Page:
Multichannel flow cytometry was performed to sub-categorize leukocytes according to their antigen expression. 50 μL of EDTA-anticoagulated blood was diluted and pre-incubated with normal mouse serum. Multiple fluorescent-labeled monoclonal antibodies (anti-CD45 APC-Cy7-labeled, anti-CD45R FITC-labeled, anti-CD3 APC-labeled, anti-CD8 PerCP-labeled, anti-CD161a Biotin-labeled, secondly conjugated with streptavidin Horizon™V500 (BD Biosciences, Heidelberg, Germany), anti-CD11b PacificBlue-labeled (AbD Serotec, Puchheim, Germany) and anti-CD4 PE-Cy7-labeled (Biolegend, Fell, Germany) were added for 20 min at 4°C. Erythroid cells were lysed in distilled water. Cerebral leukocytes were quantified as described previously [18]. Briefly, brain hemispheres were manually chopped with a scalpel, and further dissociated by Collagenase I (Sigma) and DNAse I (Roche, Basel, Switzerland) in Hanks Balanced Salt Solution (HBSS). Percoll (GE Healthcare, Little Chalfont, UK) gradients were used for leukocyte separation. Cell viability was quantified using trypan blue exclusion. Samples of 1x10E5 cells were suspended in 100 μL of FACS buffer (3% fetal calf serum in PBS) and incubated for 20 min at 4°C with a mixture of monoclonal antibodies (anti-CD3 FITC-labeled (BD Biosciences), anti-RP1 PE-labeled, anti-CD161a Biotin-labeled, secondly conjugated with streptavidin Horizon™V500 (BD Biosciences), anti-CD45 PC5-labeled, anti-CD4 PC7-labeled (Biolegend), anti-CD8 APC-labeled, CD11b PacificBlue-labeled (AbD serotec)). Flow cytometry was performed using a 3-laser FACSCanto II (BD Biosciences) and analyzed by FlowJo software (Tree Star, Ashland, USA). CSF levels of IFNγ and IL-10 were analyzed by Cytometric Bead Array (BD Biosciences) as described in the manufacturer’s instructions.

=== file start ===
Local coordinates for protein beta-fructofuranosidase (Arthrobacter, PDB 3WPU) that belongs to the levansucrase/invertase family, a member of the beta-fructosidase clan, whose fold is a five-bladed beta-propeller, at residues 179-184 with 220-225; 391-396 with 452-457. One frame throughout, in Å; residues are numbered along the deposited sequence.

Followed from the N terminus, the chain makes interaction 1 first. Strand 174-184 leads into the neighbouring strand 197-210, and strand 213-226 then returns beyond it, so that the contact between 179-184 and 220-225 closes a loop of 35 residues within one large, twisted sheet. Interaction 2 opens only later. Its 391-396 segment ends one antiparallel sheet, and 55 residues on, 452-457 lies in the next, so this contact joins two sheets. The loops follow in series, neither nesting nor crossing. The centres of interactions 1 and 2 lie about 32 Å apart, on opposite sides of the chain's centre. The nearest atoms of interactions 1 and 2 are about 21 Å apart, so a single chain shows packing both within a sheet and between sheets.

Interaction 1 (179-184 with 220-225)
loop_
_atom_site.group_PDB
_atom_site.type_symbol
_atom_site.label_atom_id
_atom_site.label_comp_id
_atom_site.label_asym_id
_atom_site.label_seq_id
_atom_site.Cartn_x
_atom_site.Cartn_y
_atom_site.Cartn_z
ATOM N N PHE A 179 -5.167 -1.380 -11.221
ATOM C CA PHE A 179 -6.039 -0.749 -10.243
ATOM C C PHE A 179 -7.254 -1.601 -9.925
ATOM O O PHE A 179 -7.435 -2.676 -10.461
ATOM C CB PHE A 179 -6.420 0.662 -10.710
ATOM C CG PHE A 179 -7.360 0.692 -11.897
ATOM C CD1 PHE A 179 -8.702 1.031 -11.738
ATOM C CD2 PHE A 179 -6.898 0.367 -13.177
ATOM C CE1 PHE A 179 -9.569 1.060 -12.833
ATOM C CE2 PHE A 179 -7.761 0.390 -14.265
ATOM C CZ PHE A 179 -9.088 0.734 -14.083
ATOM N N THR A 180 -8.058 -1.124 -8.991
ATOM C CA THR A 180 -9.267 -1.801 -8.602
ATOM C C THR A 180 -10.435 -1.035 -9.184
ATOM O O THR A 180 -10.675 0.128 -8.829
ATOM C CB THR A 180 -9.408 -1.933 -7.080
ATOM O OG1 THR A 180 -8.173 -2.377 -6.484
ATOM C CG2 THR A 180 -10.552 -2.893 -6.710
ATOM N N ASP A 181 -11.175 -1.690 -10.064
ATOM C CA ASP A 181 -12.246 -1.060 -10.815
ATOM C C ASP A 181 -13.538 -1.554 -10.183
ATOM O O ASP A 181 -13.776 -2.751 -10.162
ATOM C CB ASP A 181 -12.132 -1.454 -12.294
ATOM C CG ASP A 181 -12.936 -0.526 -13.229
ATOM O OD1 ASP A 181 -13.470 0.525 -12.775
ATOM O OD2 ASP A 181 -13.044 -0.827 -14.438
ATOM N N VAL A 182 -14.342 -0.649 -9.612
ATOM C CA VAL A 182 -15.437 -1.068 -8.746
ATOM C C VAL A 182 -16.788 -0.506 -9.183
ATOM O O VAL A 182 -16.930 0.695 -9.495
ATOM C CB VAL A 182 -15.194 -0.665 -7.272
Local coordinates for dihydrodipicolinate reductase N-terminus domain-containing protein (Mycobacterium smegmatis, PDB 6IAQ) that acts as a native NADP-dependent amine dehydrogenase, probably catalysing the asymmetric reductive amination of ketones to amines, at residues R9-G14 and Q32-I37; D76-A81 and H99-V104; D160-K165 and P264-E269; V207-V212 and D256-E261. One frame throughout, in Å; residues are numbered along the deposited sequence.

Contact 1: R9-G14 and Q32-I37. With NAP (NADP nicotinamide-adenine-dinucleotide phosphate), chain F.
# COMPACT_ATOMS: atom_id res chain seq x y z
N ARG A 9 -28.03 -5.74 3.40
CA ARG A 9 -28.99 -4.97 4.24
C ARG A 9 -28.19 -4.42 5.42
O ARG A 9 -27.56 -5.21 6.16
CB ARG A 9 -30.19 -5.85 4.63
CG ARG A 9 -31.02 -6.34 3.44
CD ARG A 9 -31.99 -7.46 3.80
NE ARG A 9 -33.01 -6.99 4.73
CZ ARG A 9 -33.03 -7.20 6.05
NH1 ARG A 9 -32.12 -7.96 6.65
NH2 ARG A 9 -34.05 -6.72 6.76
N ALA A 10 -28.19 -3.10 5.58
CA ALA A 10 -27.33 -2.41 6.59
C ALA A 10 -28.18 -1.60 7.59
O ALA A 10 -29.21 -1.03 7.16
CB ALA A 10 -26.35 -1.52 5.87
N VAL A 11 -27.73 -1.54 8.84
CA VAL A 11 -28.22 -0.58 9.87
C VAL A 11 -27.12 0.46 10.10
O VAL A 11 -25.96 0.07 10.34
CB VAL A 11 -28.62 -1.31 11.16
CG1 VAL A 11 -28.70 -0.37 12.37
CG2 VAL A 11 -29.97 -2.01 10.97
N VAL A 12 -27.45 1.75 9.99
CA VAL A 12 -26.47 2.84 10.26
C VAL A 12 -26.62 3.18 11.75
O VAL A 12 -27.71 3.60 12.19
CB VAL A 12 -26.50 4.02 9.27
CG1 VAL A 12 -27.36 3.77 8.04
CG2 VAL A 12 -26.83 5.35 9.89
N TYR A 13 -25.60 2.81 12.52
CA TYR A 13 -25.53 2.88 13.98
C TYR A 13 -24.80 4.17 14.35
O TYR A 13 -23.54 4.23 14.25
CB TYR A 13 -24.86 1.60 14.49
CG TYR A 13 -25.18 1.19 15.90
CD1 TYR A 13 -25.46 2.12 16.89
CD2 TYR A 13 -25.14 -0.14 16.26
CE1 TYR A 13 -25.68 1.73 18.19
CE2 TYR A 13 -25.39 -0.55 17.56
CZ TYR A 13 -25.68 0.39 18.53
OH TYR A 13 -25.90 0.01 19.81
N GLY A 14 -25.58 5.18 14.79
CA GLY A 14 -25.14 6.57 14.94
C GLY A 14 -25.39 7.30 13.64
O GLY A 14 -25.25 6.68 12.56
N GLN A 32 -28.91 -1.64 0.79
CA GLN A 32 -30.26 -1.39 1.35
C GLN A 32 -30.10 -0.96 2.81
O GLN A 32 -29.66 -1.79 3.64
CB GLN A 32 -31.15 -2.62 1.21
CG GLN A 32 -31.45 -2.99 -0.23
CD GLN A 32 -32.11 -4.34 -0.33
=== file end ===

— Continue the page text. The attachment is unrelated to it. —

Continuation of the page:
Gene expression analysis